I have a lot of time for bees. They are cool. They are placid. They make honey. They are slightly ridiculous (seriously, a bumblebee? Ridiculous!). And humans genuinely couldn’t survive without them – seriously. Bees die out; humans starve. So never kill a bee, it’s not cool.
Unless it’s one of the bees in the Vodafone adverts, quite the worst current example of dopey, charmless, deeply unfunny anthropomorphism on TV screens.
If bees were like this we’d squish the fuckers on the windows, spray chemicals on them until they stopped moving and stamp their guts out.
These adverts are awful. So awful they could make me hate bees. Here are a few things that wouldn’t seem so bad if bees were like these Vodafone hymenopteric arseholes:
Deformed wing virus
Deformed wing virus (DWV) is suspected of causing the wing and abdominal deformities often found on adult honeybees in colonies infested with Varroa mites. These symptoms include damaged appendages, particularly stubby, useless wings, shortened, rounded abdomens, miscoloring and paralysis. Symptomatic bees have severely reduced life-span (less than 48 hours usually) and are typically expelled from the hive.
Melissococcus plutonius is a bacterium that infests the mid-gut of an infected bee larva. European foulbrood is less deadly to a colony than American foulbrood. Melissococcus plutonius does not form spores, though it can overwinter on comb. Symptoms include dead and dying larvae which can appear curled upwards, brown or yellow, melted or deflated with tracheal tubes more apparent, and/or dried out and rubbery.
Ascosphaera apis is a fungal disease that infests the gut of the larva. The fungus will compete with the larva for food, ultimately causing it to starve. The fungus will then go on to consume the rest of the larva’s body, causing it to appear white and ‘chalky’.
Nosema apis is a microsporidian that invades the intestinal tracts of adult bees and causes nosema disease, also known as nosemosis. Nosema is also associated with Black queen-cell virus. Nosema is normally only a problem when the bees can not leave the hive to eliminate waste (for example, during an extended cold spell in winter or when the hives are enclosed in a wintering barn). When the bees are unable to void (cleansing flights), they can develop dysentery.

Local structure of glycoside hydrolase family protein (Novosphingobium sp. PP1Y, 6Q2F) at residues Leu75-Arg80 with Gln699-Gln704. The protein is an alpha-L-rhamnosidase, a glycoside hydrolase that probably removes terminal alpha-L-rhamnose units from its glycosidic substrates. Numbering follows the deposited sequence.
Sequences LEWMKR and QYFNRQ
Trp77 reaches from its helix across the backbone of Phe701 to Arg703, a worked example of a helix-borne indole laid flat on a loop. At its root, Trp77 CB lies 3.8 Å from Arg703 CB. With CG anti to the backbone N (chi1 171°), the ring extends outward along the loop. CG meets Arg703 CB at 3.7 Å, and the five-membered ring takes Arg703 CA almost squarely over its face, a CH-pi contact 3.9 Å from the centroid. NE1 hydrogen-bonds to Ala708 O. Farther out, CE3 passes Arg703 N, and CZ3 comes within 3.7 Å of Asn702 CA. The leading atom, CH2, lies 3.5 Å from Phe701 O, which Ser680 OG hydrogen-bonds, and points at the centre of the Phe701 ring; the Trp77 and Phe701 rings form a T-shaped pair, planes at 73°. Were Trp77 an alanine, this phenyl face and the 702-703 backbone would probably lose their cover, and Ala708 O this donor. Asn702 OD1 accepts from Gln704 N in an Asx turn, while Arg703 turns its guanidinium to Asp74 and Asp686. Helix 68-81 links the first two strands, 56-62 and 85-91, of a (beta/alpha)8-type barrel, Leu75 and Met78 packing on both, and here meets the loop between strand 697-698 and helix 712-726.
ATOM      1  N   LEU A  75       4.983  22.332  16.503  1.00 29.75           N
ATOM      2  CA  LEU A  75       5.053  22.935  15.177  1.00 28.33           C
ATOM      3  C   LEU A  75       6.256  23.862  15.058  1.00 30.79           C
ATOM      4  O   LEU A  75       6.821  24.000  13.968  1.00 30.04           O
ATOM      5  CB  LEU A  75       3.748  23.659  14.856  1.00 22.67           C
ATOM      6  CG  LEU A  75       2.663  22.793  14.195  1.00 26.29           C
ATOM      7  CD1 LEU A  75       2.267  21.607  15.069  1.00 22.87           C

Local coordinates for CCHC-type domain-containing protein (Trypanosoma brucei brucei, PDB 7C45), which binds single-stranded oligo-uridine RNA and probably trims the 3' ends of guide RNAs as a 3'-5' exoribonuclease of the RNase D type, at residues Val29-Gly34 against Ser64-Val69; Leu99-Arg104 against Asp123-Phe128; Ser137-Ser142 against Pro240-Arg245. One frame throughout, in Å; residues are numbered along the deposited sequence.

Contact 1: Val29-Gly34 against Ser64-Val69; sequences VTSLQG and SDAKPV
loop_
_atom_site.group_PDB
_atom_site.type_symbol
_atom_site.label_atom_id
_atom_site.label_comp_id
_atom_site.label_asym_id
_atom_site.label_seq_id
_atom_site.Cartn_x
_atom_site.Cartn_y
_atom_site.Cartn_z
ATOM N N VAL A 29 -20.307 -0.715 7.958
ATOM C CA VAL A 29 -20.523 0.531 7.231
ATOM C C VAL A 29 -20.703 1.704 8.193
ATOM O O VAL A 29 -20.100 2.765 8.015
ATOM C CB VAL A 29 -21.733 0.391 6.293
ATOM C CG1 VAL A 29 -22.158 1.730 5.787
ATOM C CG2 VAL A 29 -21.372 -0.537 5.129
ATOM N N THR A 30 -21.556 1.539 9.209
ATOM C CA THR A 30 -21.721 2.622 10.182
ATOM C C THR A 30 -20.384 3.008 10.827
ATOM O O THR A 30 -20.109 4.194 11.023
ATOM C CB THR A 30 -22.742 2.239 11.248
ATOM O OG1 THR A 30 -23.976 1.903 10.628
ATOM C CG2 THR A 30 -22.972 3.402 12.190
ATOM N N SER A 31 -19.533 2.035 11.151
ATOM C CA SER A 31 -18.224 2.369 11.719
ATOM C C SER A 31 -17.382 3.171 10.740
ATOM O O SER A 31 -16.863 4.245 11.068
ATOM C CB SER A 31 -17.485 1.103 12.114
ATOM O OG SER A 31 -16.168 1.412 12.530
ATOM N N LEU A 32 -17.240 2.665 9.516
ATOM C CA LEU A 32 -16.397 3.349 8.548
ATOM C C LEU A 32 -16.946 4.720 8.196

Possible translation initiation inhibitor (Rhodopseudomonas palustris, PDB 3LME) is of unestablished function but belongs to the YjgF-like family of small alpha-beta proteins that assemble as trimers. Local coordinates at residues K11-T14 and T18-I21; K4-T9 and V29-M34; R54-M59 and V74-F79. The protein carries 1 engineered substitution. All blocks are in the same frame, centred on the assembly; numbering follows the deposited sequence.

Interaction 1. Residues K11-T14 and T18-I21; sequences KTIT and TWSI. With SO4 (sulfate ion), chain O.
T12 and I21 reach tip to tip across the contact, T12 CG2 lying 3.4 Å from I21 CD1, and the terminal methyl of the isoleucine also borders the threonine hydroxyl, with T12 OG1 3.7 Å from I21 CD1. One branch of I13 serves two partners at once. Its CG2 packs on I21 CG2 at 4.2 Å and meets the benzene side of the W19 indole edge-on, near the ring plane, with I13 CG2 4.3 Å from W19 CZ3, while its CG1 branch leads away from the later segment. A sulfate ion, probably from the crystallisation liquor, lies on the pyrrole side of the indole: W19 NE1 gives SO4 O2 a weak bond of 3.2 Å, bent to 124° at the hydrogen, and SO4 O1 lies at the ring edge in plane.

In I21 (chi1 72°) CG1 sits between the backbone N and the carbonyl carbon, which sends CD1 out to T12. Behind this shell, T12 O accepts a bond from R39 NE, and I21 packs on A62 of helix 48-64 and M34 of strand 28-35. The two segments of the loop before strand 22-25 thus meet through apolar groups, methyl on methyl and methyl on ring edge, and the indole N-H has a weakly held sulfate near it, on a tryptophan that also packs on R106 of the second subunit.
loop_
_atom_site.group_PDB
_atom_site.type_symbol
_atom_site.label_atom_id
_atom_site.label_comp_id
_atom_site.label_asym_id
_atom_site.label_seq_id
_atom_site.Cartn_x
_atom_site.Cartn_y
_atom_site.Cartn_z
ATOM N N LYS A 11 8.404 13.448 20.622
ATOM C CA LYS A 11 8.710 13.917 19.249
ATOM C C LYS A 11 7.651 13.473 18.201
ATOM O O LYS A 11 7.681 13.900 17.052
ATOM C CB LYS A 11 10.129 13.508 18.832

Acarine (Tracheal) mites
Acarapis woodi is a small parasitic mite that infests the airways of the honey bee.
Varroa destructor and Varroa jacobsoni are parasitic mites that feed off the bodily fluids of adult, pupal and larval bees. Varroa mites can be seen with the naked eye as a small red or brown spot on the bee’s thorax. Varroa are carriers for a virus that is particularly damaging to the bees. Bees that are infected with this virus during their development will often have visibly deformed wings.
Chronic Paralysis Virus [CPV]
▪ Syndrome 1 Abnormal trembling of the wings and body. The bees cannot fly and often crawl on the ground and up plant stems. In some cases the crawling bees can be in large numbers (1000+). The bees huddle together on the top of the cluster or on the top bars of the hive. They may have bloated abdomens due to distension of the honey sac. The wings are partially spread or dislocated.
▪ Syndrome 2 Affected bees are able to fly but are almost hairless. They appear dark or black and look smaller. They have a relatively broad abdomen. They are often nibbled by older bees in the colony and this may be the cause of the hairlessness. They are hindered at the entrance to the hive by the guard bees. A few days after infection trembling begins. They then become flightless and soon die.
Deformed Wing Virus (DWV)
As indicated by the name, this virus produces deformed wings. Typically associated with Varroa destructor, it has been suggested as a contributing factor to Colony Collapse Disorder. This deformity can clearly be seen on the honeybee’s wings. As a result, bees are unable to leave the hive and forage for pollen and nectar, possibly leading to the colony starving.
Dysentery is a condition resulting from a combination of long periods of inability to make cleansing flights (generally due to cold weather) and food stores which contain a high proportion of indigestible matter. As a bee’s gut becomes engorged with feces that cannot be voided in flight as preferred by the bees, the bee voids within the hive. When enough bees do this the hive population rapidly collapses and death of the colony results.
Colony Collapse Disorder
Colony Collapse Disorder (or CCD) is a little-understood phenomenon in which worker bees from a beehive or Western honey bee colony abruptly disappear.
All bee info from Wikipedia